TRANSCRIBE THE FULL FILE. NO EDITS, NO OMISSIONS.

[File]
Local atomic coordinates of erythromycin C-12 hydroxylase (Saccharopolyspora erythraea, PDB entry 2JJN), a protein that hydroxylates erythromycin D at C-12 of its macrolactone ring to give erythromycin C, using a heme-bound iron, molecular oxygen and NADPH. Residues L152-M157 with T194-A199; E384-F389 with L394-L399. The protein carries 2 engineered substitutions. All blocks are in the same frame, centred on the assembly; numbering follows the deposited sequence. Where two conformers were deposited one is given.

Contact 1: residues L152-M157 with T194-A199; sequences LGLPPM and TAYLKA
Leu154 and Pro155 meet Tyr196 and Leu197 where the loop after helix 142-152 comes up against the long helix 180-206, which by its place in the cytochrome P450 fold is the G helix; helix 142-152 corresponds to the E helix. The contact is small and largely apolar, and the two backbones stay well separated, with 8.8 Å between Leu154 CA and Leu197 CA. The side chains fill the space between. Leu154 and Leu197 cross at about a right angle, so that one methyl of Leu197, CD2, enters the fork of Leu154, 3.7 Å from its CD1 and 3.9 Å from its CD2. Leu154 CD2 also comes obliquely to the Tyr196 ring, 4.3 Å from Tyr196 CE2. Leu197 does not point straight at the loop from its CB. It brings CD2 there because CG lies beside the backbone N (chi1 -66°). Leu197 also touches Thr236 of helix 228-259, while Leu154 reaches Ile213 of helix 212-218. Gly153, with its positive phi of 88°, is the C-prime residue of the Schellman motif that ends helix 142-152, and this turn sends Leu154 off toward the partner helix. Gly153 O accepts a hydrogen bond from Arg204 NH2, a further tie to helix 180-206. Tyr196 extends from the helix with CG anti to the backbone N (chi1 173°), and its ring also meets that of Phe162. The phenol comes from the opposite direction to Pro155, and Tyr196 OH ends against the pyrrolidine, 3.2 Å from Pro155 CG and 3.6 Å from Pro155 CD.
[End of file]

Local atomic coordinates of erythromycin C-12 hydroxylase (Saccharopolyspora erythraea, PDB entry 2JJN), a protein that hydroxylates erythromycin D at C-12 of its macrolactone ring to give erythromycin C, using a heme-bound iron, molecular oxygen and NADPH. Residues L152-M157 with T194-A199; E384-F389 with L394-L399. The protein carries 2 engineered substitutions. All blocks are in the same frame, centred on the assembly; numbering follows the deposited sequence. Where two conformers were deposited one is given.

Contact 1: residues L152-M157 with T194-A199; sequences LGLPPM and TAYLKA
Leu154 and Pro155 meet Tyr196 and Leu197 where the loop after helix 142-152 comes up against the long helix 180-206, which by its place in the cytochrome P450 fold is the G helix; helix 142-152 corresponds to the E helix. The contact is small and largely apolar, and the two backbones stay well separated, with 8.8 Å between Leu154 CA and Leu197 CA. The side chains fill the space between. Leu154 and Leu197 cross at about a right angle, so that one methyl of Leu197, CD2, enters the fork of Leu154, 3.7 Å from its CD1 and 3.9 Å from its CD2. Leu154 CD2 also comes obliquely to the Tyr196 ring, 4.3 Å from Tyr196 CE2. Leu197 does not point straight at the loop from its CB. It brings CD2 there because CG lies beside the backbone N (chi1 -66°). Leu197 also touches Thr236 of helix 228-259, while Leu154 reaches Ile213 of helix 212-218. Gly153, with its positive phi of 88°, is the C-prime residue of the Schellman motif that ends helix 142-152, and this turn sends Leu154 off toward the partner helix. Gly153 O accepts a hydrogen bond from Arg204 NH2, a further tie to helix 180-206. Tyr196 extends from the helix with CG anti to the backbone N (chi1 173°), and its ring also meets that of Phe162. The phenol comes from the opposite direction to Pro155, and Tyr196 OH ends against the pyrrolidine, 3.2 Å from Pro155 CG and 3.6 Å from Pro155 CD.